A concussion is a type of injury that involves trauma to your head and brain. It can lead to a wide range of symptoms, including reduced cognitive abilities. Some physicians refer to concussions as mild traumatic brain injuries, although the severity of the concussion varies from one person to another.
Familiarizing yourself with common causes and symptoms of concussions can help you get the medical attention you need as soon as possible. Many symptoms may require a trip to the Emergency Room to receive a timely diagnosis and get started with your recovery.
Concussion Causes and Risk Factors
Most concussions happen due to a violent blow to your head or neck, causing trauma to your brain. In turn, it can negatively affect your brain function even for a short time. It may also cause bleeding in the brain, which if left untreated, can be life-threatening. Even a blow to your jawline may lead to a concussion depending on the angle and severity of impact.
Concussion risk factors include:
- A history of previous concussions
- Contact sports like football or boxing
- Motor vehicle or pedestrian accidents
- Physical abuse
Common Concussion Symptoms in Adults
- Blurry vision.
- Cognitive impairment
- Convulsions or seizures
- Loss of consciousness
- Mood changes
- Nausea and/or vomiting
- Numbness or tingling in the limbs
- Ringing or bleeding in the ears
- Sensory overload
- Sleep issues
If symptoms are mild and you do not seek medical attention right away, you should carefully track their changes in the following hours. If any symptoms persist or aggravate, you should go to the ER.
Concussion Signs to Watch Out for in Children and Teens
Due to their growth which can involve quick height and weight gain, children and adolescents are generally more likely to have an accident that results in a head injury. If you know your child had a head injury but does not present any acute signs that require emergency attention like loss of consciousness, you should monitor them for additional symptoms in the following 24 hours.
You should also avoid giving them any medication as those could have undesirable side effects, especially if your child or teenager indeed has a concussion. In case of doubt, you should take them to the ER.
Common signs of concussion in children and adolescents include:
- Headaches or migraines
- Increased sensitivity to light or sound
- Memory or concentration issues
- Mood swings and irritability
- Nausea and vomiting
- Reduced balance
- Sleep disruptions
If your infant or toddler had a head injury, watching them closely is especially crucial because they may not be able to properly communicate how they feel yet. If you notice increased irritability or confused facial expressions, those may indicate a concussion. Unusual and persistent crying, changes in their eating habits, or a sudden disinterest in their favorite toys and activities are also signs that your child needs medical attention.
How Can ER Physicians Diagnose Concussions?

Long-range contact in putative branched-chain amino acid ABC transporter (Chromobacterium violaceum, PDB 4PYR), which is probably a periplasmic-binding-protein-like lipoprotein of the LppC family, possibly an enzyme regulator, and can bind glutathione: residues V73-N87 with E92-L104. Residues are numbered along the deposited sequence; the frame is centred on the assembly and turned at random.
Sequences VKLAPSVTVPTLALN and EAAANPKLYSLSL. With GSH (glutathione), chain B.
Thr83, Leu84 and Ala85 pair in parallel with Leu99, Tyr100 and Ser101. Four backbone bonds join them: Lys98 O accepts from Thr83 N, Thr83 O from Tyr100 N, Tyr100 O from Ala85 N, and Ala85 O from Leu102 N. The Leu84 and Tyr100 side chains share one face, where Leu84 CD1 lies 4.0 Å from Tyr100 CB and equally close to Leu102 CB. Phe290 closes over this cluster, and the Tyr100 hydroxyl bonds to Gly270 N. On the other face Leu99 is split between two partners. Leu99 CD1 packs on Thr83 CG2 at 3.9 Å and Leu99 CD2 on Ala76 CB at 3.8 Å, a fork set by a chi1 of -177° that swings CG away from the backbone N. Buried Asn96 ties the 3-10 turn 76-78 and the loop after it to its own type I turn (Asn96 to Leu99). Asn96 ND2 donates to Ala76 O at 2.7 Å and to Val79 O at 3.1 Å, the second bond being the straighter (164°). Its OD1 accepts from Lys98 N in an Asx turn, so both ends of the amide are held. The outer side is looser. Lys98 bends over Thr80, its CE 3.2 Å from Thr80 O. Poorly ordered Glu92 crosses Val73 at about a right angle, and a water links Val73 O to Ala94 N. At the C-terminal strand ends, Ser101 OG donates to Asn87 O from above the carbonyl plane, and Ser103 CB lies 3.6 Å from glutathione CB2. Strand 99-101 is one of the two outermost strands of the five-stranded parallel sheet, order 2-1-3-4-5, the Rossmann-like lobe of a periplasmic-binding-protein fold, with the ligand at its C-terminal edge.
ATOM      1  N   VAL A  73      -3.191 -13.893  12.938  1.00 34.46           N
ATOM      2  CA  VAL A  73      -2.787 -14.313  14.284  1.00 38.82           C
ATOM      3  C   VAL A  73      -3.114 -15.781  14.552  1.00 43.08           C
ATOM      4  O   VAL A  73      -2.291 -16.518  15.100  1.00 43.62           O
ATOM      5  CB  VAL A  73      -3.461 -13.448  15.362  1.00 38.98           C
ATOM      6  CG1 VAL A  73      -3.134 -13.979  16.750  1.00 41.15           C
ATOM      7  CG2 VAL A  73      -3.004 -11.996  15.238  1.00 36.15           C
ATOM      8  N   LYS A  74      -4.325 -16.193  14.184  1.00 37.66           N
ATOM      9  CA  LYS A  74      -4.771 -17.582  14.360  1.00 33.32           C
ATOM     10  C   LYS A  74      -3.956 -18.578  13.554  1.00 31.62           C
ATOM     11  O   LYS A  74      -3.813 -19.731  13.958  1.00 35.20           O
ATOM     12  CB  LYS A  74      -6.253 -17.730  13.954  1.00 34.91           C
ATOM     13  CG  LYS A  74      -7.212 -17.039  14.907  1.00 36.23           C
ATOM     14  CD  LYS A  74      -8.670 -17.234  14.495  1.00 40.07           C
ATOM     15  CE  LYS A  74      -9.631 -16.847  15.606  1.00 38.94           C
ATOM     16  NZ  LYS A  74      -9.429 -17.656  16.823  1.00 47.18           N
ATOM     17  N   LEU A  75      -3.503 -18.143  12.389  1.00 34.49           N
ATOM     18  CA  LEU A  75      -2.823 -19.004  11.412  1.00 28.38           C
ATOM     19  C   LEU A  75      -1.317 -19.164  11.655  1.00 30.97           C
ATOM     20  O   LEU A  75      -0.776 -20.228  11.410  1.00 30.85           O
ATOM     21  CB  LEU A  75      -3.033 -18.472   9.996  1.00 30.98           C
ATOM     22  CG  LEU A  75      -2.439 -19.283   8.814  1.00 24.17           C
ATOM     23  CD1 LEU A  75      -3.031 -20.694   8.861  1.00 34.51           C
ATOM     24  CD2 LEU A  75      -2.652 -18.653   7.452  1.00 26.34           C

If you can have a list of your symptoms, including their onset, frequency, and severity, you should bring it to the ER. A physician usually begins with a thorough physical examination and a discussion of your symptoms. Depending on your symptoms and age, ER doctors can then use various diagnostic tools to determine the cause of your problems.
Neurological tests are common methods to identify a concussion and they generally assess:
- Motor skills
- Mood and behavior
- Cognitive faculties
These tests may be computerized, and if your teenager participates in sports, they may go through this type of evaluation right after a head injury even before going to the ER. The support team usually has a baseline captured at the beginning of a training session to compare the post-injury results.
At the ER, the physicians may also request a brain CT scan and/or MRI to check for bleeding, swelling, or any other abnormality. However, a concussion is not always visible on those medical images and those tests are only one component of a diagnostic protocol.
Treatment Options for Concussions
Mild to moderate concussions generally do not require hospitalizations and your doctor can let someone drive you home after the examination and any applicable testing. The ER physician can recommend a follow-up appointment with a medical provider within the following 72 hours.
Rest plays a central role in your recovery. You may want to avoid certain activities that can trigger your symptoms like looking at screens or any moderate to high-impact physical activity. The doctor may prescribe taking aspirin-free painkillers.
If you practice sports, especially contact ones, you should get a doctor’s approval before resuming training. You may also need to wear adequate protective gear to prevent future injuries.
How Long Does It Take to Recovery from a Concussion?
Many people who have a concussion can expect to recover fully within one or two weeks if they follow their doctor’s instructions. Getting timely medical care and going to the ER can make a significant difference in preventing lasting consequences such as post-traumatic headaches or vertigo.
If you or a loved one is experiencing concussion symptoms in Dallas, contact Advance ER at (214) 494-8222 to talk to a medical professional.